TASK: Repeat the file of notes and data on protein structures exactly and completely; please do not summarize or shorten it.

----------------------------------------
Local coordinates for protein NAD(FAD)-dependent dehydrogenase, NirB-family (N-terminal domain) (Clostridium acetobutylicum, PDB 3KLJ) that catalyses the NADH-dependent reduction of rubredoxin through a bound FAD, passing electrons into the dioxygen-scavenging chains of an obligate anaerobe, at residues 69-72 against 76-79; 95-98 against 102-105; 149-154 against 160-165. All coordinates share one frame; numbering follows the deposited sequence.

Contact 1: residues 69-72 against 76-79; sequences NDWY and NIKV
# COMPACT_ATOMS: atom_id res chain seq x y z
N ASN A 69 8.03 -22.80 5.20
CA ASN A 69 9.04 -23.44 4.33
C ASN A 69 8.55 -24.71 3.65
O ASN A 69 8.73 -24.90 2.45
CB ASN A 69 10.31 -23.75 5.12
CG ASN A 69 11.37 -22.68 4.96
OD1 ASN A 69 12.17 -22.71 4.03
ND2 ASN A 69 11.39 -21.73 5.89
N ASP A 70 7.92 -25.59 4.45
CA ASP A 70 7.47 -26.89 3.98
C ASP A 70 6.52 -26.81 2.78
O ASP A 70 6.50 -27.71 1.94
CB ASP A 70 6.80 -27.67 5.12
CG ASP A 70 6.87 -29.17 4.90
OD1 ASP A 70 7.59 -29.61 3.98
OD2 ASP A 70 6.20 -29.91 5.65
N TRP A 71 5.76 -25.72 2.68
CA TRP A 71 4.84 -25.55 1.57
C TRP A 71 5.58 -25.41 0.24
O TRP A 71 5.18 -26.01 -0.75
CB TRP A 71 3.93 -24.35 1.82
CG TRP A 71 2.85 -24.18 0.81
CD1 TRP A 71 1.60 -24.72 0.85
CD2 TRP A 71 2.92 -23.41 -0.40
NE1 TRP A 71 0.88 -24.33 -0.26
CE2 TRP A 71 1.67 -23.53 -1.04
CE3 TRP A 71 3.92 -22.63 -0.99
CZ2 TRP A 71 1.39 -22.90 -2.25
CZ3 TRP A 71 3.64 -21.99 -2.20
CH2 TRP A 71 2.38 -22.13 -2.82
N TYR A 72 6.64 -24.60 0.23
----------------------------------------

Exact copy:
Local coordinates for protein NAD(FAD)-dependent dehydrogenase, NirB-family (N-terminal domain) (Clostridium acetobutylicum, PDB 3KLJ) that catalyses the NADH-dependent reduction of rubredoxin through a bound FAD, passing electrons into the dioxygen-scavenging chains of an obligate anaerobe, at residues 69-72 against 76-79; 95-98 against 102-105; 149-154 against 160-165. All coordinates share one frame; numbering follows the deposited sequence.

Contact 1: residues 69-72 against 76-79; sequences NDWY and NIKV
# COMPACT_ATOMS: atom_id res chain seq x y z
N ASN A 69 8.03 -22.80 5.20
CA ASN A 69 9.04 -23.44 4.33
C ASN A 69 8.55 -24.71 3.65
O ASN A 69 8.73 -24.90 2.45
CB ASN A 69 10.31 -23.75 5.12
CG ASN A 69 11.37 -22.68 4.96
OD1 ASN A 69 12.17 -22.71 4.03
ND2 ASN A 69 11.39 -21.73 5.89
N ASP A 70 7.92 -25.59 4.45
CA ASP A 70 7.47 -26.89 3.98
C ASP A 70 6.52 -26.81 2.78
O ASP A 70 6.50 -27.71 1.94
CB ASP A 70 6.80 -27.67 5.12
CG ASP A 70 6.87 -29.17 4.90
OD1 ASP A 70 7.59 -29.61 3.98
OD2 ASP A 70 6.20 -29.91 5.65
N TRP A 71 5.76 -25.72 2.68
CA TRP A 71 4.84 -25.55 1.57
C TRP A 71 5.58 -25.41 0.24
O TRP A 71 5.18 -26.01 -0.75
CB TRP A 71 3.93 -24.35 1.82
CG TRP A 71 2.85 -24.18 0.81
CD1 TRP A 71 1.60 -24.72 0.85
CD2 TRP A 71 2.92 -23.41 -0.40
NE1 TRP A 71 0.88 -24.33 -0.26
CE2 TRP A 71 1.67 -23.53 -1.04
CE3 TRP A 71 3.92 -22.63 -0.99
CZ2 TRP A 71 1.39 -22.90 -2.25
CZ3 TRP A 71 3.64 -21.99 -2.20
CH2 TRP A 71 2.38 -22.13 -2.82
N TYR A 72 6.64 -24.60 0.23